HRI chief unfazed about slip in Galway festival attendance

Brian Kavanagh believes boost in betting ring turnover can be maintained at event

The Galway Racing Festival: last year’s total attendance fell   to 132,691. Photograph:  James Crombie/Inpho

The Galway Racing Festival: last year’s total attendance fell to 132,691. Photograph: James Crombie/Inpho

 

Irish racing’s top official has defended the public appeal of next week’s Galway festival despite a notable slide in crowd figures over recent years.

At the height of the Celtic Tiger in 2006, attendance levels at the sport’s biggest summer festival reached a peak with an official figure of 216,942 over the seven days. Figures tumbled during the following years of the economic crash but despite the subsequent economic upswing crowd levels at Galway have continued to slip.

A return of 148,564 over the seven days in 2015 was followed by 147,459 a year later. There was a significant drop to 137,682 in 2017. Last year’s total fell again to 132,691. That 2018 festival saw the Friday evening programme usurp Galway Hurdle day as the busiest of the week with 30,159 attending.

That was almost 4,000 more than the Thursday, traditionally the busiest day of the year in Irish racing. It was also a long way ahead of the near 17,000 that attended Wednesday’s Plate fixture.

Punchestown’s concluding “Family Day” festival date became Irish racing’s busiest date last year and a 37,206 attendance at that same fixture in May is likely to see that status repeated in 2019.

Ballybrit action 

Horse Racing Ireland statistics for the first half of this year reported a near nine per cent rise in attendance levels overall in Ireland.

That is a pattern HRI’s chief executive believes can be reflected during next week’s Ballybrit action which begins on Monday.

“The numbers going to Galway are huge compared to most other meetings during the year and people go there for a variety of different reasons.

“Comparing Galway with other racecourses is not strictly comparing like with like. There’s a carnival element to Galway, a holiday element. It’s more than a race-meeting in some ways,” Brian Kavanagh said on Friday.

He said he wasn’t concerned about a slip in attendances at Galway and suggested comparisons with Celtic Tiger years are unrealistic.

“I have no fears about Galway. I think what’s happened is that momentum shifts. For example Friday is getting stronger. A lot of people are changing their racing patterns over the course of the week,” he said.

“Galway have done some work on improving their product-offering over the last number of years and I think we will see the effect of that,” Kavanagh added.

Those recent half-year statistics also revealed an 11.5 per cent increase in on-course bookmaker betting so far in 2019. That’s a reversal of a previously remorseless slide in betting ring turnover during the last decade.

Consistent lift

“There’s been a consistent lift. It’s still only modest compared to some years ago, but that’s an old story about the nature of betting changing. I’d be hopeful of Galway. The bookmaker ring is stronger this year than other years,” Kavanagh said.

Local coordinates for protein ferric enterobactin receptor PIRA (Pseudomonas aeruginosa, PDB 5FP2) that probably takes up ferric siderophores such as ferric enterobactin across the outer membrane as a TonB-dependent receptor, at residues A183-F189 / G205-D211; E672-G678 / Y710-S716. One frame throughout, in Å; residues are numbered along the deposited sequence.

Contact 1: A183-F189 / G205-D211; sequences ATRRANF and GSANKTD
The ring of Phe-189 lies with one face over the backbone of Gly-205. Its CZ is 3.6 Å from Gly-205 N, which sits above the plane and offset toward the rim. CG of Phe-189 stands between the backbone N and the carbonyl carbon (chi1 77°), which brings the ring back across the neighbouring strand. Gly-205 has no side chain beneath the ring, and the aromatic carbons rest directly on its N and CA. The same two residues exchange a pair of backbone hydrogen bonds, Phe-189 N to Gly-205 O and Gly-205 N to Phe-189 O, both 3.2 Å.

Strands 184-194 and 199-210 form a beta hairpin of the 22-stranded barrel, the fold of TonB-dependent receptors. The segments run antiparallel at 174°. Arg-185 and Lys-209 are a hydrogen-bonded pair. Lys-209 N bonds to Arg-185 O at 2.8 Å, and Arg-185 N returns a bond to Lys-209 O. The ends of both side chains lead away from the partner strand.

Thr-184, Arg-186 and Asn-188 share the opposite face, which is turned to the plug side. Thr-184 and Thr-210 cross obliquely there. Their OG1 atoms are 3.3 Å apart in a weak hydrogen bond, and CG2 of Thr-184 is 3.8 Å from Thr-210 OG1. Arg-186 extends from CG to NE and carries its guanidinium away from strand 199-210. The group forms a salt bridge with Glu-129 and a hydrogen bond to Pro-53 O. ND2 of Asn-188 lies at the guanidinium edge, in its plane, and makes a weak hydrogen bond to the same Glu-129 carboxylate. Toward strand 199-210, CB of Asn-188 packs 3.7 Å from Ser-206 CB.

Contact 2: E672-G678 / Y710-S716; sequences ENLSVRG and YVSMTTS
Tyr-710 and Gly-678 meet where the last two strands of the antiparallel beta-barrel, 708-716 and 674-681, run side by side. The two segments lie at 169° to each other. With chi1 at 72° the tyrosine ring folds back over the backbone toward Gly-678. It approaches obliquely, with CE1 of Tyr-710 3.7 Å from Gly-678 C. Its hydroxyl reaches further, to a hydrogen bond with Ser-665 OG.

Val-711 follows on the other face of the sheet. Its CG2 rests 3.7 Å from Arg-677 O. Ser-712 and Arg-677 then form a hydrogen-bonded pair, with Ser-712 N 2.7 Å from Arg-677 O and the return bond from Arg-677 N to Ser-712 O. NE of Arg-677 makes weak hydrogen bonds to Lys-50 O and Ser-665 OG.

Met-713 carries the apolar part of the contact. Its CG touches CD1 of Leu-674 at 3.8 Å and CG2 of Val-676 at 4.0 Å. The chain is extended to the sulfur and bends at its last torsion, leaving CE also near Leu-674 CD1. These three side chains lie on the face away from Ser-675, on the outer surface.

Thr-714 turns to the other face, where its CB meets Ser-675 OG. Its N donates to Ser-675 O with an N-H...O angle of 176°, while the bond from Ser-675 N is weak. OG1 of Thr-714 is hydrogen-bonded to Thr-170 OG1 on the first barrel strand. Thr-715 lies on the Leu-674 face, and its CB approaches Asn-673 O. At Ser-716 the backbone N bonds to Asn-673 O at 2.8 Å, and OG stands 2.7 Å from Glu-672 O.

The HRI boss also said on Friday that the progress of remedial work on Dundalk’s controversial all-weather surface this summer will be kept under review.

The surface came under heavy criticism last Spring with the Trainers Association saying most of its membership had lost confidence in it.

Earlier this week Dundalk officials announced a three month resurfacing project will begin in April of 2020.

It also said 54 tonnes of extra fibre will be added to the current Polytrack by the time racing resumes there this September.

“We would have liked to have seen it [resurfacing] done sooner. But our strong preference is that it’s done right,” said Kavanagh who added that Dundalk have received assurances about remedial work allowing fixtures go ahead as planned this autumn and through the winter.

“They’ve been assured the work they’ll do this summer will be sufficient to get them through the time until they do the work next year. Obviously we will keep that under review,” he added.

The Irish Times Logo
Commenting on The Irish Times has changed. To comment you must now be an Irish Times subscriber.
SUBSCRIBE
GO BACK
Error Image
The account details entered are not currently associated with an Irish Times subscription. Please subscribe to sign in to comment.
Comment Sign In

Forgot password?
The Irish Times Logo
Thank you
You should receive instructions for resetting your password. When you have reset your password, you can Sign In.
The Irish Times Logo
Please choose a screen name. This name will appear beside any comments you post. Your screen name should follow the standards set out in our community standards.
Screen Name Selection

Hello

Please choose a screen name. This name will appear beside any comments you post. Your screen name should follow the standards set out in our community standards.

The Irish Times Logo
Commenting on The Irish Times has changed. To comment you must now be an Irish Times subscriber.
SUBSCRIBE
Forgot Password
Please enter your email address so we can send you a link to reset your password.

Sign In

Your Comments
We reserve the right to remove any content at any time from this Community, including without limitation if it violates the Community Standards. We ask that you report content that you in good faith believe violates the above rules by clicking the Flag link next to the offending comment or by filling out this form. New comments are only accepted for 3 days from the date of publication.